The Clusterbased CNNLSTM with Denoising autoencoder (CCNNLSTMDA) is the proposed model in section 4 which uses clustering of time series residuals, trends, and seasonal along with denoising autoencoders and time series decomposition components for each cluster. The proposed architecture, in section 4, consists of 2 convolution layers with RELU and maxpooling layers with filters (32, 64). It follows by two fully connected layers, two 2dimension convolutional LSTM for capturing longterm patterns (16, 32).
5.5 Performance Measure
To evaluate the performance of the proposed model, we used performance indices, Mean Absolute Error (MAE) and Root Mean Square Error (RMSE) in equation (12).
(12)  
(13) 
Here, are the real values and are the predicted values. In this paper, the prediction is for 15min, 30min, 45min and 60min time horizons.
5.6 Performance results on testing data
In the first analysis, we compare the performance of models for traffic flow prediction. The results are illustrated in Table 1. The comparison is between all described models for prediction horizons of 15min, 30min, 45min and 60min on testing data. The two baseline models have worst performance. The performance of neural network models are much better than the baseline models. The LSTM model has a better performance than MLP, BN and CNN models, demonstrating its improved performance in time series forecasting. CNNLSTM models are more capable for capturing shortterm and longterm patterns an are comparable with LSTM. Two models, CCNNLSTM and CCNNLSTMDA, have better performance due to explicitly separating spatial regions. The performance of CCNNLSTM and CCNNLSTMDA is almost quite close. In next sections, we discuss that in existence of missing data, the model with denoising autoencoders have better performance.
Baseline models  State of arts neural networks  Proposed models  
Horizon  Metric  currentvalue  Aveweekdayhourly  MLP  DBN  LSTM  CNN  CNNLSTM  CCNNLSTM  CCNNLSTMDA 
15 min  MAE  24  27.1  16.3  15.5  14  16  13.6  12.3  12.1 
RMSE  36  43.2  28.1  27  25  27.4  24.8  23.1  22.7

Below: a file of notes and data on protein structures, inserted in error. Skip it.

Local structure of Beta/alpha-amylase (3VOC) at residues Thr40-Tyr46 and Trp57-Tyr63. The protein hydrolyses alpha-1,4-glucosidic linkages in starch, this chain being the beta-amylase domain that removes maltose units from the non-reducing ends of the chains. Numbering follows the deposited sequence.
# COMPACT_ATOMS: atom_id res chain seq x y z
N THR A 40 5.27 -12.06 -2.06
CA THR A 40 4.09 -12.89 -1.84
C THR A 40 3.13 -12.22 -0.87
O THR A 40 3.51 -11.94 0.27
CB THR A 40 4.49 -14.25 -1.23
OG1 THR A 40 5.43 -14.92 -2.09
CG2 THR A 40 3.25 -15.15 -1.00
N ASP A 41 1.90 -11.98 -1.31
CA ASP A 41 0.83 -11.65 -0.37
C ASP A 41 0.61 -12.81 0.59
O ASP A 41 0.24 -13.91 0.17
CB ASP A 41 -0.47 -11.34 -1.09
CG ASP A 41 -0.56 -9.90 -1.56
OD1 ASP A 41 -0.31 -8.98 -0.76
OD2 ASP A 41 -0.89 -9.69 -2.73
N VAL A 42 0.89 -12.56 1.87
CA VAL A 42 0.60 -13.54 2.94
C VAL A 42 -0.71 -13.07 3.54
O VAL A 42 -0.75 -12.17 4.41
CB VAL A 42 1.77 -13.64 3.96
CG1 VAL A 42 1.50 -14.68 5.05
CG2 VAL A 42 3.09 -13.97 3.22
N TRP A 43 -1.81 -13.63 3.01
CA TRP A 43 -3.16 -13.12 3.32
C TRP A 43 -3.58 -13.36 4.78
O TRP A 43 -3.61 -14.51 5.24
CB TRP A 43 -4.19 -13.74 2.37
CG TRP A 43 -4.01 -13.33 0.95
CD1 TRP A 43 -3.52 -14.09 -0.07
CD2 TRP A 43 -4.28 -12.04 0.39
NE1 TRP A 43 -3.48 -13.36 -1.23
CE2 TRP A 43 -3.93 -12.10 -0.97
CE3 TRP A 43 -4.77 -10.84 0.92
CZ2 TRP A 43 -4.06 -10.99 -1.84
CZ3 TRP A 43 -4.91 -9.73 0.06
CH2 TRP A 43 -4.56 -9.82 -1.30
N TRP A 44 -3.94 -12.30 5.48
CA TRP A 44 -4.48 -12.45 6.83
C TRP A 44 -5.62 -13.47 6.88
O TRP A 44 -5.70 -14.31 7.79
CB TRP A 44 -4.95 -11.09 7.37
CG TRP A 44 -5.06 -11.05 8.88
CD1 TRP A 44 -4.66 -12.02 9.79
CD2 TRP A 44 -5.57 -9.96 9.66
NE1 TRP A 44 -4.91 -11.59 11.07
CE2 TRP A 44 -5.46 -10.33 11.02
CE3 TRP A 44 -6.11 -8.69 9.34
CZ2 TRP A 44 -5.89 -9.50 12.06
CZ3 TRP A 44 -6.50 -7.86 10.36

30 min  MAE  31  27.1  16.9  15.9  14.4  16.2  14.3  12.7  12.4 
RMSE  45  43.2  29  28  26.2  28.4  26.0  23.4  22.9  
45 min  MAE  38  27.1  17.1  16.2  14.9  16.8  15  12.9  12.8 
RMSE  54  43.2  29.8  29  28.1  29.3  28.2  23.4  23.1  
60 min  MAE  44  27.1  17.6  16.5  15.2  17.2  15.1  13.3  13.3 
RMSE  63  43.2  30.8  29.3  28.4  30.1  28.1  23.8  23.7 
5.7 Performance results of peak and offpeak traffic
Next experiment is to compare peak and offpeak hours. In peak hours, physical properties and evolution of traffic flow possibly affect congestion propagation in network. Therefor, the residuals come from the evolution of traffic and are meaningful spatial patterns. On the other hand, in offpeak hours, traffic flow is based on free speed and without congestion. Hence, flow is obtained from longterm patterns in the network. In Fig. 9, the output of the CCNNLSTMDA and MLP models are illustrated. Among neural network models, the MLP model has the worst traffic flow prediction performance, while CCNNLSTMDA is the best in Table 1. The CCNNLSTMDA model has better performance in peak hours of the days, when there are high residuals. It shows the weakness of fullyconnected neural networks for capturing residual patterns. In offpeak hours, all neural network models have comparable and good performance.
In Table 2, we compare the performance of the models for peak and offpeak traffic flow data. We select the MLP and LSTM models which only capture temporal patterns, along with the proposed model which carefully captures spatial patterns. This table compares residualMAE and MAE on prediction values. For residual MAE, we detrend traffic flow prediction and find MAE error. For offpeak hours, LSTM has a comparable performance to the proposed model, as it simply capture longterm patterns. However, the performance of CCNNLSTMDA in peak hours is highly better than LSTM model. In Fig. 10, we plot the comparison of LSTM and CCNNLSTMDA. It is shown that CCNNLSTMDA captures big residuals compared to LSTM model. While a more smooth prediction which ignores noise shows the model is not overfitted, meaningful residual patterns in spatial data need to be carefully considered in the prediction of the model.